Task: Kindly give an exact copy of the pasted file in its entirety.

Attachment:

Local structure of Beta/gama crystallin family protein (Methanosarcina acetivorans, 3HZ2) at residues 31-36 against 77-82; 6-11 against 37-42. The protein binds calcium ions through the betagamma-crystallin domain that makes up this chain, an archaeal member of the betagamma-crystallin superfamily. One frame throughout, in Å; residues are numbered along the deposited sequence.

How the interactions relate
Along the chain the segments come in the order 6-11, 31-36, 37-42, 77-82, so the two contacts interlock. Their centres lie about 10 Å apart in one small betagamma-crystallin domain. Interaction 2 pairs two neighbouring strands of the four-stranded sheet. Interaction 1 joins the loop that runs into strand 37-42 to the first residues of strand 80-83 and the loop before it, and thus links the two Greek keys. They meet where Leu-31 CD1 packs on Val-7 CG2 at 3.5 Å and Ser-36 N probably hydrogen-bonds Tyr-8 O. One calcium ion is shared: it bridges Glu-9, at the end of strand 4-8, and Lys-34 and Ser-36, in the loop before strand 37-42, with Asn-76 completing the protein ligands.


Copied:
Local structure of Beta/gama crystallin family protein (Methanosarcina acetivorans, 3HZ2) at residues 31-36 against 77-82; 6-11 against 37-42. The protein binds calcium ions through the betagamma-crystallin domain that makes up this chain, an archaeal member of the betagamma-crystallin superfamily. One frame throughout, in Å; residues are numbered along the deposited sequence.

How the interactions relate
Along the chain the segments come in the order 6-11, 31-36, 37-42, 77-82, so the two contacts interlock. Their centres lie about 10 Å apart in one small betagamma-crystallin domain. Interaction 2 pairs two neighbouring strands of the four-stranded sheet. Interaction 1 joins the loop that runs into strand 37-42 to the first residues of strand 80-83 and the loop before it, and thus links the two Greek keys. They meet where Leu-31 CD1 packs on Val-7 CG2 at 3.5 Å and Ser-36 N probably hydrogen-bonds Tyr-8 O. One calcium ion is shared: it bridges Glu-9, at the end of strand 4-8, and Lys-34 and Ser-36, in the loop before strand 37-42, with Asn-76 completing the protein ligands.